Even when you saw me singing Break the shell on Super Soul Sunday, I was really excited to be with Oprah and to be singing one of my new songs and excited to be back on television, but I forgot about all that when I was singing this song. Oprah was sitting there too and that made me nervous initially, but as soon as I started singing I forgot whoever was in the room. What I really cared about was how it felt and I wanted to live in that moment, fully and feel and sing.
Dirk: You have this beautiful capacity to both show the bright and angelic part in you: “My life is full in some of the most important ways…”, but also the darker and more insecure side of you at the same time: “…but empty in the core at the end of every day”. Is this your story? Where does the emptiness come from?
India.Arie: All of my songs are my story and the emptiness comes from, I guess what we just talked about. When you live a life like that for so long it takes a while for the big ship of your life to turn and so a lot of the things in my life feel much more like a real grounded real life, but there are also certain sacrifices that I made — I’ve been travelling around the world and singing and sacrificing a lot of the regular things already since I was 22, most my adult life, so the emptiness comes from the parts in my life where I haven’t caught up yet: Wanting to have children, wanting to be married, wanting to have a grounded family home life. It’s not like the biological clock thing, I always wanted to have children and to have a family. That’s also a part of my life and I feel like that with this song because I realize it’s happening a lot later than I ever expected. Not that I’ve been waiting for it all these years – I just looked up one day and it was like “Oh I could have done that a long time ago” [laughing now].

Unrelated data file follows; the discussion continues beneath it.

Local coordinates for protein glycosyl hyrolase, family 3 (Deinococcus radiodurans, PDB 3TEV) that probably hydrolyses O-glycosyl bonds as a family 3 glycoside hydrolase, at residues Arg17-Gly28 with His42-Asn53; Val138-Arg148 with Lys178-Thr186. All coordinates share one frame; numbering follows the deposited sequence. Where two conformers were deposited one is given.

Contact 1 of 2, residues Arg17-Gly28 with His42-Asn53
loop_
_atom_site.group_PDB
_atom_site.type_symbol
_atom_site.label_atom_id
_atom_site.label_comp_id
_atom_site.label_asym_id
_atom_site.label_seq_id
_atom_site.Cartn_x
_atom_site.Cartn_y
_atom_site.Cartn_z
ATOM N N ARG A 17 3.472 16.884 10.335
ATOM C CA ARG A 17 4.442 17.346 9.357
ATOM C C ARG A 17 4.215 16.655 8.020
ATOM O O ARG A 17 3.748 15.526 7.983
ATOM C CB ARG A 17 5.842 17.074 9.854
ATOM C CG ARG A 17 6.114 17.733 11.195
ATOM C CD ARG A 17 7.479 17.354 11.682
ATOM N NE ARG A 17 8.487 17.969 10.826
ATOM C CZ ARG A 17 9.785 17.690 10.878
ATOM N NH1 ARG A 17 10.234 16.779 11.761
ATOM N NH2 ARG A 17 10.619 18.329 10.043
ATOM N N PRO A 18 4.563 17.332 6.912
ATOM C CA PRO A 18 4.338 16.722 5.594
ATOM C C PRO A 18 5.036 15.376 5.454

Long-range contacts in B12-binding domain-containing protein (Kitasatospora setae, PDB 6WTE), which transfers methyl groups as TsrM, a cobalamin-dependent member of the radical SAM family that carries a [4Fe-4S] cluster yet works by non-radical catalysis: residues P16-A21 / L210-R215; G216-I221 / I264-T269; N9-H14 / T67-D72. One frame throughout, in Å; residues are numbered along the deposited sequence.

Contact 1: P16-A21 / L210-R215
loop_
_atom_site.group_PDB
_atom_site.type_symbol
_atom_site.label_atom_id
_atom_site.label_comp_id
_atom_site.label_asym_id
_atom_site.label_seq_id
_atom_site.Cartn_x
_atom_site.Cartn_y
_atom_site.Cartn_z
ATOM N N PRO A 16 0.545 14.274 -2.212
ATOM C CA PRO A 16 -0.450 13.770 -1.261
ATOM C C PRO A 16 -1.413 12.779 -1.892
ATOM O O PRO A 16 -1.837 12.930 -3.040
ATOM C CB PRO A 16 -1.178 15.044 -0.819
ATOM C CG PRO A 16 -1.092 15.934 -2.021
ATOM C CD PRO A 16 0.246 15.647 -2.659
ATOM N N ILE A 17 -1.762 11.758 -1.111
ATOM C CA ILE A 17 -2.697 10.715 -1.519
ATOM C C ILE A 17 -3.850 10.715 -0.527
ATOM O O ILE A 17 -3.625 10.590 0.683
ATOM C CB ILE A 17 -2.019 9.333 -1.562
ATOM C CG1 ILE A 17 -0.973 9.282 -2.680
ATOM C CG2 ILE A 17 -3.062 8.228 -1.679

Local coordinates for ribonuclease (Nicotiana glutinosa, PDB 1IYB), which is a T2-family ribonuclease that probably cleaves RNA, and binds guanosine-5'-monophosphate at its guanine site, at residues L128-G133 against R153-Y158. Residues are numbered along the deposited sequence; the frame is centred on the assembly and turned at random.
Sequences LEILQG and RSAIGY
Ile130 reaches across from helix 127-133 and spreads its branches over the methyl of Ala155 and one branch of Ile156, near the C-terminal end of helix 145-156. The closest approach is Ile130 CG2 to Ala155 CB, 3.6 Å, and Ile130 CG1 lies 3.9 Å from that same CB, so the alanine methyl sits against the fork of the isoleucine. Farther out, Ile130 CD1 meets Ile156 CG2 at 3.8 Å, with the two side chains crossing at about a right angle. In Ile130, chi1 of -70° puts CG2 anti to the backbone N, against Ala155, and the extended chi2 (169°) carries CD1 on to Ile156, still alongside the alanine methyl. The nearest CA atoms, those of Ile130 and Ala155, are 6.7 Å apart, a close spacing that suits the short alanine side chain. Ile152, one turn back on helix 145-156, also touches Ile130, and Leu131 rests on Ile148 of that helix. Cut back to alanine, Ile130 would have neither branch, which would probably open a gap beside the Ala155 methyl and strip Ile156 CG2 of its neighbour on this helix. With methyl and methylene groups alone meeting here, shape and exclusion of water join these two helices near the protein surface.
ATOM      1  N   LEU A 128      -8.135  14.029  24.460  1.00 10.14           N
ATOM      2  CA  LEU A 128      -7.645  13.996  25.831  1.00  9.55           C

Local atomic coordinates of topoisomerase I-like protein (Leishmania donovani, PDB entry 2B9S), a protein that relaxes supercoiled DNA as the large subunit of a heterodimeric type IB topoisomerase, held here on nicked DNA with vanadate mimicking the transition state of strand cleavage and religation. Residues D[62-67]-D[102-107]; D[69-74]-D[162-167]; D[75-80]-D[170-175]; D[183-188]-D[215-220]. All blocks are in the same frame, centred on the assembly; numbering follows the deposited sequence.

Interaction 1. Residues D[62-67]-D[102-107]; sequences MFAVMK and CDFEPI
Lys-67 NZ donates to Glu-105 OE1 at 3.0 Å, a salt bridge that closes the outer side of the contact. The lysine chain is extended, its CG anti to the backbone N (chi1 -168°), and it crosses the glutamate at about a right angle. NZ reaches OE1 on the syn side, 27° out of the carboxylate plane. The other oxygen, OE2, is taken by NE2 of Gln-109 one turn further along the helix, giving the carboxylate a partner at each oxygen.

Dirk: How cool is that, that you can express those feelings in your songs!
India.Arie: Yes it is, but it was also the hardest song that I’ve ever written. Not because I thought that people would hear this at some point, it was hard because it took me a long time to get to a place where I could see that in myself, like the first line of the song says: “I’ve kept the secret for myself for far too long”. I just didn’t know that I felt that way and I didn’t know that that was feeling empty. I just didn’t know. I kept thinking of musician Joni Mitchell and how much she tells in her songs, and then I thought “If she can do that, then I can do it.” But it hurt so bad, writing this song and I was hurting for a good three to five days after that. But then, what they say: “When you shine a light on your fears they dissipate” — I didn’t understand that until I started shining a light on my own stuff and after I wrote it I thought: “Okay”, I was still watching those things, but it didn’t hurt and I don’t have this unidentified empty thing inside me anymore. It is so cool that I have music to help me understand myself like that. So cool!
You can find PART 2 of our conversation with India.Arie HERE.
For more information, please visit India.Arie’s website: soulbird.com
INTERVIEW BY: DIRK TERPSTRA [APPEARED ON OMTIMES AND SOUL LOVE FIRST]
Incredibly emerald blue and full of energy. The elements of nature are so wonderful.
We are standing near the beautiful Kootenay River and Sequoyah Trueblood tells us in an inspiring way about the important connection between humans and nature. We are all quietly listening and I notice that his words touched something deep in my heart. An intense feeling of peace comes over me. He is so right. Will our life lessons begin?
Sequoyah takes us out for a hike.
Together with my family I am a guest at the ‘Cross River Wilderness Centre‘ bordering Kootenay National Park, in the west flank of the Rocky Mountains. Coming from the highway, we follow the directions, turn off onto a small forest road which takes us along the Kootenay River to the cozy cabins near the small ‘Cross River’.
What a location!
A rustic cabin in the Cross River Wilderness Centre.